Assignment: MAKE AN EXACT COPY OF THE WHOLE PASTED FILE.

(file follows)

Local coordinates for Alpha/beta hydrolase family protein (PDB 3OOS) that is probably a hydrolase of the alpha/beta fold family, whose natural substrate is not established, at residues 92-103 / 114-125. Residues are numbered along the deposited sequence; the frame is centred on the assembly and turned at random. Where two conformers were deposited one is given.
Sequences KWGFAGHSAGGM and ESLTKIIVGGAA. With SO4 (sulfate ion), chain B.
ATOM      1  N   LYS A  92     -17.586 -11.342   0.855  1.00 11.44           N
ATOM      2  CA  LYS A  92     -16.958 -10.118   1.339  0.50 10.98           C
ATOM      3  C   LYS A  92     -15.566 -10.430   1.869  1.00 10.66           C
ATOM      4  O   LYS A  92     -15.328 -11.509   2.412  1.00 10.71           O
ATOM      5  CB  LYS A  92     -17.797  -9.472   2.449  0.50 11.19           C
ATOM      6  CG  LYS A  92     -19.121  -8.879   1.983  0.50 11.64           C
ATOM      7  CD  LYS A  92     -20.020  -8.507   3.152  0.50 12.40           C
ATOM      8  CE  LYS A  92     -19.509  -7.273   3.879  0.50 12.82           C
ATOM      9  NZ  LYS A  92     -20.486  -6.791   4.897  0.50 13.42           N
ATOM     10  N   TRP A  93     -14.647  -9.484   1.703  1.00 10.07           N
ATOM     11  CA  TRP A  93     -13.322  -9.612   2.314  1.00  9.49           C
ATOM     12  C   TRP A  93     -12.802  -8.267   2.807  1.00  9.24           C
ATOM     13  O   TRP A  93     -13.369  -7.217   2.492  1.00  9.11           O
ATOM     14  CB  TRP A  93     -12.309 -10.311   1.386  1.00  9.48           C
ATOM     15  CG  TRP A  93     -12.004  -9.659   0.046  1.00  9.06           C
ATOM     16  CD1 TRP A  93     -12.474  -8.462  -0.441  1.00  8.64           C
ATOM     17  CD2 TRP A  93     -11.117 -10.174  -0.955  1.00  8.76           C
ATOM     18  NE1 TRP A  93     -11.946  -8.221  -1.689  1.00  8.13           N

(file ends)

Local coordinates for Alpha/beta hydrolase family protein (PDB 3OOS) that is probably a hydrolase of the alpha/beta fold family, whose natural substrate is not established, at residues 92-103 / 114-125. Residues are numbered along the deposited sequence; the frame is centred on the assembly and turned at random. Where two conformers were deposited one is given.
Sequences KWGFAGHSAGGM and ESLTKIIVGGAA. With SO4 (sulfate ion), chain B.
ATOM      1  N   LYS A  92     -17.586 -11.342   0.855  1.00 11.44           N
ATOM      2  CA  LYS A  92     -16.958 -10.118   1.339  0.50 10.98           C
ATOM      3  C   LYS A  92     -15.566 -10.430   1.869  1.00 10.66           C
ATOM      4  O   LYS A  92     -15.328 -11.509   2.412  1.00 10.71           O
ATOM      5  CB  LYS A  92     -17.797  -9.472   2.449  0.50 11.19           C
ATOM      6  CG  LYS A  92     -19.121  -8.879   1.983  0.50 11.64           C
ATOM      7  CD  LYS A  92     -20.020  -8.507   3.152  0.50 12.40           C
ATOM      8  CE  LYS A  92     -19.509  -7.273   3.879  0.50 12.82           C
ATOM      9  NZ  LYS A  92     -20.486  -6.791   4.897  0.50 13.42           N
ATOM     10  N   TRP A  93     -14.647  -9.484   1.703  1.00 10.07           N
ATOM     11  CA  TRP A  93     -13.322  -9.612   2.314  1.00  9.49           C
ATOM     12  C   TRP A  93     -12.802  -8.267   2.807  1.00  9.24           C
ATOM     13  O   TRP A  93     -13.369  -7.217   2.492  1.00  9.11           O
ATOM     14  CB  TRP A  93     -12.309 -10.311   1.386  1.00  9.48           C
ATOM     15  CG  TRP A  93     -12.004  -9.659   0.046  1.00  9.06           C
ATOM     16  CD1 TRP A  93     -12.474  -8.462  -0.441  1.00  8.64           C
ATOM     17  CD2 TRP A  93     -11.117 -10.174  -0.955  1.00  8.76           C
ATOM     18  NE1 TRP A  93     -11.946  -8.221  -1.689  1.00  8.13           N